Today we celebrate the Jubilee of Mercy for you and with you, our brothers and sisters who are imprisoned.  Mercy, as the expression of God’s love, is something we need to think about more deeply.  Certainly, breaking the law involves paying the price, and losing one’s freedom is the worst part of serving time, because it affects us so deeply.  All the same, hope must not falter.  Paying for the wrong we have done is one thing, but another thing entirely is the “breath” of hope, which cannot be stifled by anyone or anything.  Our heart always yearns for goodness.  We are in debt to the mercy that
In his Letter to the Romans, the Apostle Paul speaks of God as “the God of hope” (15:13).  Paul almost seems to tell us that God too hopes.  While this may seem paradoxical, it is true: God hopes!  His mercy gives him no rest. He is like that Father in the parable, who keeps hoping for the return of his son who has fallen by the wayside (Lk 15:11-32).  God does not rest until he finds the sheep that was lost (Lk 15:5).  So if God hopes, then no one should lose hope.  For hope is the strength to keep moving forward.  It is the power to press on towards the future and a changed life.  It is the incentive to look to tomorrow, so that the love we have known, for all our failings, can show us a new path.  In a word, hope is the proof, lying deep in our hearts, of the power of God’s mercy.  That mercy invites us to keep looking ahead and to overcome our attachment to evil and sin through faith and abandonment in him. 
Dear friends, today is your Jubilee!  Today, in God’s sight, may your hope be kindled anew.  A Jubilee always brings with it a proclamation of freedom (Lev 25:39-46).  It does not depend on me to grant this, but the Church’s duty, one she cannot renounce, is to awaken within you the desire for true freedom.  Sometimes, a certain hypocrisy leads to people considering you only as wrongdoers, for whom prison is the sole answer.  We don’t think about the possibility that people can change their lives; we put little trust in rehabilitation.  But in this way we forget that we are all sinners and often, without being aware of it, we too are prisoners.  At times we are locked up within our own prejudices or enslaved to the idols of a false sense of wellbeing.  At times we get stuck in our own ideologies or absolutize the laws of the market even as they crush other people.  At such times, we imprison ourselves behind the walls of individualism and self-sufficiency, deprived of the truth that sets us free.  Pointing the finger against someone who has made mistakes cannot become an alibi for concealing our own contradictions.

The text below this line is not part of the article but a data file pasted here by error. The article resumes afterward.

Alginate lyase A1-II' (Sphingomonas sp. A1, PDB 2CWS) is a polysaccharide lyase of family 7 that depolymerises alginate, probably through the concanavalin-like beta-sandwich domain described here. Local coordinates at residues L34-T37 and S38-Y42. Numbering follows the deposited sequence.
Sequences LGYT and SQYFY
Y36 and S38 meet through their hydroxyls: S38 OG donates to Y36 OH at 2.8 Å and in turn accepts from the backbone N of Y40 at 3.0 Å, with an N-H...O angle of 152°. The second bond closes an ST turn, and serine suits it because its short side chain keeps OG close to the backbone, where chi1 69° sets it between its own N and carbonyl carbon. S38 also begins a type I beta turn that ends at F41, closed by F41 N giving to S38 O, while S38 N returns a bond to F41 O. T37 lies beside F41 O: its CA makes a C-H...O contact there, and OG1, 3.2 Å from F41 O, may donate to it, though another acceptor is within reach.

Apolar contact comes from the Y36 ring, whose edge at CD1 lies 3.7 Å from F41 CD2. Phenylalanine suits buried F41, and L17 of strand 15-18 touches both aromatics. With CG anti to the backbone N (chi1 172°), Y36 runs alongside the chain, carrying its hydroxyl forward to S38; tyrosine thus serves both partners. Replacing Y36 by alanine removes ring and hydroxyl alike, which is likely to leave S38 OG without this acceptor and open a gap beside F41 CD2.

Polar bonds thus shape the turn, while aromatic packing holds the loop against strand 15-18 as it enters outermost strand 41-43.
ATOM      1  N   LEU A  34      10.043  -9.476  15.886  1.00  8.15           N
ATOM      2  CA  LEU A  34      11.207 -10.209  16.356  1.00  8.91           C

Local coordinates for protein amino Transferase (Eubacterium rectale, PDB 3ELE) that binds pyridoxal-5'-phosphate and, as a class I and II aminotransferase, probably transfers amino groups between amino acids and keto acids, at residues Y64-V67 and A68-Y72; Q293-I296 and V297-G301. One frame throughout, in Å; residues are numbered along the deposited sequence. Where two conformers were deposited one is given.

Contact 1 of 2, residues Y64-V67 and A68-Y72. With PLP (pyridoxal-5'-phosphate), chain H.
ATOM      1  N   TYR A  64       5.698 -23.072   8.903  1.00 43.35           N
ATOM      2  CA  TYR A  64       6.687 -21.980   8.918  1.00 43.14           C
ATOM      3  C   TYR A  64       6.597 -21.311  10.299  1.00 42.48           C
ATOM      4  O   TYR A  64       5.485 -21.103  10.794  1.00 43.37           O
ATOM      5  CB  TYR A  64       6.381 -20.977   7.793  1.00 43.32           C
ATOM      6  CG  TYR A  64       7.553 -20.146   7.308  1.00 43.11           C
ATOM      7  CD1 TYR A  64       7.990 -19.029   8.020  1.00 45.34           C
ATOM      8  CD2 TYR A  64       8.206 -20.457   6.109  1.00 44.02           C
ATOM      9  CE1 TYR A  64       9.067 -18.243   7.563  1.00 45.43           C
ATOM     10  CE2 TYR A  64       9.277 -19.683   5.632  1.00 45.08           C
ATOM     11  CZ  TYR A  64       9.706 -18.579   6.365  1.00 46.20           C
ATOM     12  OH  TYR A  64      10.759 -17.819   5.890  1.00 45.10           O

We know that in God’s eyes no one can consider himself just (cf. Rom 2:1-11).  But no one can live without the certainty of finding forgiveness!  The repentant thief, crucified at Jesus’ side, accompanied him into paradise (cf. Lk 23:43).  So may none of you allow yourselves to be held captive by the past!  True enough, even if we wanted to, we can never rewrite the past.  But the history that starts today, and looks to the future, has yet to be written, by the grace of God and your personal responsibility.  By learning from past mistakes, you can open a new chapter of your lives.  Let us never yield to the temptation of thinking that we cannot be forgiven.  Whatever our hearts may accuse us of, small or great, “God is greater than our hearts” (1 Jn 3:20).  We need but entrust ourselves to his mercy.